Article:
Thomas (1797-1870) was ordained priest at Kendal in 1824, and served as curate at Newton Reigny, Cumberland, Newchurch and Haslingden, Whalley, Lancs, and Tynemouth, Northumberland. In 1850 he returned to Swindale, where for 19 years he officiated at the tiny Swindale Chapel and acted as master at the school. He is said to have been “a tall, good-looking, square-shouldered, lang-legged, girt striding man” and a keen fox-hunter. He was buried at Shap in 1870 aged 73.
Jonathan (1799-1829), the third priest in the family, died at the early age of 29. He assisted his brother William at Jesus Church, Troutbeck, and taught at the adjoining school.
John (1789-1852) became a schoolteacher, but died a farmer. He lived at Colby in the parish of Appleby. Of his two sons, William (1827-1916) emigrated to Canada and John (b.1826) became an innkeeper at Winton, Kirby Stephen (1851 and 1881 Census). William’s daughter, Ann (1859-1929), was Dave Wilson’s great grandmother. Three of John’s sons went to Oxford and all three became priests: Thomas was vicar of Lynsted, Sittingbourne, Kent, James (b.1863) curate of Arlecdon, Cumberland, and Henry (b.1865) rector of St Thomas, Stockport.
In 1829, James (b.1779), the eldest son, was recorded in the county directory as a yeoman farmer of Keld, close to Shap. He received no mention in his father’s will of 1840, but by 1841 he had apparently moved back to Swindale Head, possibly to live with his widowed mother, who died the following year.. In 1851, as a ‘landed proprietor’ aged 71, he was residing at Shap. Significantly, by 1840 the Sewells had become tenants of Lord Lonsdale, who had acquired both Thornthwaite and Swindale. It seems likely that after James Senior died the Sewells’ hold on the valley dwindled. When Dr James Scott SEWELL made the pilgrimage back to Swindale Head in the 1930s, he was shown a sheep branding iron with the initials “I S” that had belonged to James and was still in use by the present owner.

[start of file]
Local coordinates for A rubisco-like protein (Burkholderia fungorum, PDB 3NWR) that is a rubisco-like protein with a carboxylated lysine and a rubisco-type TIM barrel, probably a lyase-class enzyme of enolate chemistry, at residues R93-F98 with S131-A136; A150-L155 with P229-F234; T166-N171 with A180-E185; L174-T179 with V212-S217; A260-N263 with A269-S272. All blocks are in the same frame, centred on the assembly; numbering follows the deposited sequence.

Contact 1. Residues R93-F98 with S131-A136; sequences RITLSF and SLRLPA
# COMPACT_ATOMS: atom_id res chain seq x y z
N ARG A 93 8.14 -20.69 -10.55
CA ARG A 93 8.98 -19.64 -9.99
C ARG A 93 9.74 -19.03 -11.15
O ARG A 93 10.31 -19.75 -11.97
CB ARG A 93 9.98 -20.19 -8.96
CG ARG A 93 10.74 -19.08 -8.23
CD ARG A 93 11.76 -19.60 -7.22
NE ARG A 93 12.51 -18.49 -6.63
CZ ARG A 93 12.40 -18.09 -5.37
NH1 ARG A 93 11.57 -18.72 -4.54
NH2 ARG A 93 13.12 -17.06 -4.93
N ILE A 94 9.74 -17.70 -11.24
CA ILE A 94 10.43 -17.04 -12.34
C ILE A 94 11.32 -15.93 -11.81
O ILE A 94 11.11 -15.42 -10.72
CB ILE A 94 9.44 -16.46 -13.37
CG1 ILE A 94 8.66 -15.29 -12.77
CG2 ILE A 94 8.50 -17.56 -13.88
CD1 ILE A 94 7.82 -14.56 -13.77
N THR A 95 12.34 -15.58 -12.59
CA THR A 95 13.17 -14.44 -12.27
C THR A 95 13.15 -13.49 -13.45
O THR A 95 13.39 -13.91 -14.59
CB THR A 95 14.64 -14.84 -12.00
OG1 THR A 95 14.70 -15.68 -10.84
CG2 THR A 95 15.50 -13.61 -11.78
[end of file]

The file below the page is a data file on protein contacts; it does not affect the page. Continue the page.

Finally there was Robert (1802-73), the youngest son, who after farming nine acres at Green House, Shap (1851 Census) eventually settled at Sandhoe, near Hexham, Northumberland, to farm 145 acres (1871 Census). It is his descendants who have taken the initiative in researching the family history. Robert’s daughters, Margaret and Rebecca, established a school for young ladies at Hexham Abbey House.
The farm at Sandhoe passed to his son James Fowler SEWELL (1845-1915). Two of James’s three sons, Robert Fowler and George Stanley, became farmers but James Scott entered general practice in Lancashire. Gerald, my contact in Hexham, also a farmer, is the second son of George Stanley.
The Hexham connection has not been without some personal interest since my own family has its origins in that area. After finding references to Robert SEWELL of Sandhoe at Northumberland Record Office, one of my early tasks was to distinguish between his family and mine. Fortunately with so few SEWELLs in rural Northumberland that was not difficult.
Unlike their family I have not so far been able to trace mine back to Cumbria.